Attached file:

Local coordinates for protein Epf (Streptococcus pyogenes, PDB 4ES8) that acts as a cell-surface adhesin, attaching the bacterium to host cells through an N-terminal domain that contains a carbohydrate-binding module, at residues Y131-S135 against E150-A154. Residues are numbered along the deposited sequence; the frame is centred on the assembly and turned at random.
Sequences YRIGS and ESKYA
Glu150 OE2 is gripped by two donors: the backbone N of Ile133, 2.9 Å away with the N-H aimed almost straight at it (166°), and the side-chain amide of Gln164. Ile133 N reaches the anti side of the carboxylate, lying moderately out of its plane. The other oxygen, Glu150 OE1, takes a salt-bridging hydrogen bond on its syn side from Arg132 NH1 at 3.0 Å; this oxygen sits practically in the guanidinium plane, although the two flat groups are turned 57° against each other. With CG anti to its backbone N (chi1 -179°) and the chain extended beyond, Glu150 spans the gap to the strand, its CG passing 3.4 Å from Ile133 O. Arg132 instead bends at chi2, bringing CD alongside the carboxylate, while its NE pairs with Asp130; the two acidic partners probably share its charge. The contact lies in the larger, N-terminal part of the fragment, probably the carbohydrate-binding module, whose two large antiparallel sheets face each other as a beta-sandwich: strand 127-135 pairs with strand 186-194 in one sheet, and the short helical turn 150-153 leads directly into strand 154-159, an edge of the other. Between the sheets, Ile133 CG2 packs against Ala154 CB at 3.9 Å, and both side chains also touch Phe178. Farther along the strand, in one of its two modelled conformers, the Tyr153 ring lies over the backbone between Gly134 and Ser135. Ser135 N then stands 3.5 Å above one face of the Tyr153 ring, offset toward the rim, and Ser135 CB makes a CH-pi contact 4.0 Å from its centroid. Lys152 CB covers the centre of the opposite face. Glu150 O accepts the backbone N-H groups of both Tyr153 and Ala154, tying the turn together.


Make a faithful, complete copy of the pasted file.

Local coordinates for protein Epf (Streptococcus pyogenes, PDB 4ES8) that acts as a cell-surface adhesin, attaching the bacterium to host cells through an N-terminal domain that contains a carbohydrate-binding module, at residues Y131-S135 against E150-A154. Residues are numbered along the deposited sequence; the frame is centred on the assembly and turned at random.
Sequences YRIGS and ESKYA
Glu150 OE2 is gripped by two donors: the backbone N of Ile133, 2.9 Å away with the N-H aimed almost straight at it (166°), and the side-chain amide of Gln164. Ile133 N reaches the anti side of the carboxylate, lying moderately out of its plane. The other oxygen, Glu150 OE1, takes a salt-bridging hydrogen bond on its syn side from Arg132 NH1 at 3.0 Å; this oxygen sits practically in the guanidinium plane, although the two flat groups are turned 57° against each other. With CG anti to its backbone N (chi1 -179°) and the chain extended beyond, Glu150 spans the gap to the strand, its CG passing 3.4 Å from Ile133 O. Arg132 instead bends at chi2, bringing CD alongside the carboxylate, while its NE pairs with Asp130; the two acidic partners probably share its charge. The contact lies in the larger, N-terminal part of the fragment, probably the carbohydrate-binding module, whose two large antiparallel sheets face each other as a beta-sandwich: strand 127-135 pairs with strand 186-194 in one sheet, and the short helical turn 150-153 leads directly into strand 154-159, an edge of the other. Between the sheets, Ile133 CG2 packs against Ala154 CB at 3.9 Å, and both side chains also touch Phe178. Farther along the strand, in one of its two modelled conformers, the Tyr153 ring lies over the backbone between Gly134 and Ser135. Ser135 N then stands 3.5 Å above one face of the Tyr153 ring, offset toward the rim, and Ser135 CB makes a CH-pi contact 4.0 Å from its centroid. Lys152 CB covers the centre of the opposite face. Glu150 O accepts the backbone N-H groups of both Tyr153 and Ala154, tying the turn together.